Jason Coloma, Maze Therapeutics CEO

Maze Ther­a­peu­tics spins out two new com­pa­nies with Al­loy and Bridge­Bio

The start­up has be­come the starter.

Just un­der two years af­ter burst­ing on­to the scene with close to $200 mil­lion, Maze Ther­a­peu­tics is spin­ning out two new com­pa­nies, fo­cus­ing its hu­man ge­net­ics and func­tion­al ge­nomics plat­form on oph­thal­mol­o­gy and car­dio­vas­cu­lar dis­ease.

The new com­pa­nies — Broad­wing Bio and Con­tour Ther­a­peu­tics — were formed from part­ner­ships with Al­loy Ther­a­peu­tics and Bridge­Bio re­spec­tive­ly. While the com­pa­nies are keep­ing the fi­nan­cial terms un­der wraps, Maze says it has three pro­grams go­ing be­tween the two col­lab­o­ra­tions.

Maze launched last Feb­ru­ary with a $191 mil­lion in­fu­sion led by in­vestors Third Rock Ven­tures and ARCH Ven­ture Part­ners. Its COM­PASS plat­form is de­signed to do three things, CEO Ja­son Colo­ma ex­plained: iden­ti­fy par­tic­u­lar drug tar­gets through large amounts of hu­man ge­net­ic and func­tion­al ge­nom­ic da­ta; as­sess the best way those tar­gets can be drugged; and iden­ti­fy the pa­tients who would best ben­e­fit from the treat­ment.

Broad­wing will pair the COM­PASS plat­form with Al­loy’s ATX-Gx mouse plat­form for an­ti­body dis­cov­ery to gen­er­ate oph­thal­mol­o­gy can­di­dates — an area where Colo­ma said there hasn’t been a lot of progress in iden­ti­fy­ing ge­net­ic sub­sets of pa­tients.

“If you look at dis­eases like glau­co­ma, by and large, there hasn’t been a lot of in­no­va­tion there. And we haven’t been re­al­ly able to find re­al ge­net­ic dri­vers where we think there’s go­ing to be many pa­tients that can ben­e­fit,” he said.

An­drew Pe­ter­son, Genen­tech’s for­mer se­nior mol­e­c­u­lar bi­ol­o­gy and meta­bol­ic dis­ease di­rec­tor, has been tapped to lead the charge as founder and CEO.

The Bridge­Bio part­ner­ship is fo­cused on car­dio­vas­cu­lar dis­ease, and unites con­nec­tions from Bridge­Bio, Maze and MyoKar­dia — which was co-found­ed by se­nior lead­ers at Bridge­Bio and Maze. Richard Scheller and Maze founder Charles Hom­cy, for ex­am­ple, are on both the Birdge­Bio and Maze boards. And Bridge­Bio CEO Neil Ku­mar and Hom­cy both trace back to MyoKar­dia.

“So a lot of this was re­al­ly based on, how we can get a lot of these peo­ple back to­geth­er … in the sense of build­ing out an­oth­er sort of area in pre­ci­sion med­i­cine car­di­ol­o­gy?” Colo­ma said.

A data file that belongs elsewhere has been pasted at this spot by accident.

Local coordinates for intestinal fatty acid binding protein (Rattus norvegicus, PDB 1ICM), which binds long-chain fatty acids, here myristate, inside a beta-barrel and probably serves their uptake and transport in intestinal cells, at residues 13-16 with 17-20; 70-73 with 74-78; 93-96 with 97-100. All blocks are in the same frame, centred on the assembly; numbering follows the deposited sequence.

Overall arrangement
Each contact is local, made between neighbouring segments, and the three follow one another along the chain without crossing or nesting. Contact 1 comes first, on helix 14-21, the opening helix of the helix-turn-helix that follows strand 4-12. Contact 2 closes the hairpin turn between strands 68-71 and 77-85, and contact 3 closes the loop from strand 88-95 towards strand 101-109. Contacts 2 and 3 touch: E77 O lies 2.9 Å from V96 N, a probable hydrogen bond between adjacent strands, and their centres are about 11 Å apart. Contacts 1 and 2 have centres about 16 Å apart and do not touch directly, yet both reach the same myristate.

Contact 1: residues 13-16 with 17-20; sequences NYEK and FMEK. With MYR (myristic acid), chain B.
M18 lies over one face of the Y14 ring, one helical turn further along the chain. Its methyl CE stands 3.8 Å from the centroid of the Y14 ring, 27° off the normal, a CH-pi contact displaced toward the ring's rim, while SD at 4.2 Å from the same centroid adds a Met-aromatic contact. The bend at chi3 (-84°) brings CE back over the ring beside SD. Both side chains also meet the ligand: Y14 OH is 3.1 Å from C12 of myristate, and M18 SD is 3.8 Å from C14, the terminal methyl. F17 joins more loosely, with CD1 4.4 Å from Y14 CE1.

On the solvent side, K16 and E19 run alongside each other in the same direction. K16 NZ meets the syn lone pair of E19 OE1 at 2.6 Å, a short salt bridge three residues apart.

Both part­ner­ships are still ear­ly in drug dis­cov­ery, and while no spe­cif­ic can­di­dates have been an­nounced, Colo­ma says more news should come in the next 12 months.

“What we want­ed to do … was think about a dif­fer­ent type of mod­el to re­al­ly ad­vance these par­tic­u­lar drug pro­grams. I think we found part­ners that al­low us to do that,” Colo­ma said.

Biotech in­vestors and CEOs see two paths to growth, but are they equal­ly vi­able?

The dynamic in the biotech market has been highly volatile in the last few years, from the high peaks immediately after the COVID vaccine in 2021, to the lowest downturns of the last 20 years in 2022. This uncertainty makes calling the exact timing of the market’s turn something of a fool’s errand, according to Dr. Chen Yu, Founder and Managing Partner of TCG Crossover (TCG X). He speaks with RBC’s Noël Brown, Head of US Biotechnology Investment Banking, about the market’s road ahead and two possible paths for growth.

Casey McPherson shows his daughters Rose (left) and Weston around Everlum Bio, a lab that he co-founded to spark a treatment for Rose and others with ultra-rare conditions. (Ilana Panich-Linsman)

Fa­ther starts lab af­ter in­tel­lec­tu­al prop­er­ty is­sues stymie rare dis­ease drug de­vel­op­ment

Under bright lab lights, Casey McPherson holds his 6-year-old daughter, Rose. His free hand directs Rose’s gaze toward a computer screen with potential clues in treating her one-of-a kind genetic condition.

Gray specks on the screen show her cells that scientists reprogrammed with the goal of zeroing in on a custom medicine. McPherson co-founded the lab, Everlum Bio, to spark a treatment for Rose — and others like her. A regarded singer-songwriter, McPherson never imagined going into drug development.

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Fireside chat between Hal Barron and John Carroll, UKBIO19

It’s time we talked about bio­phar­ma — live in Lon­don next week

Zoom can only go so far. And I think at this stage, we’ve all tested the limits of staying in touch — virtually. So I’m particularly happy now that we’ve revved up the travel machine to point myself to London for the first time in several years.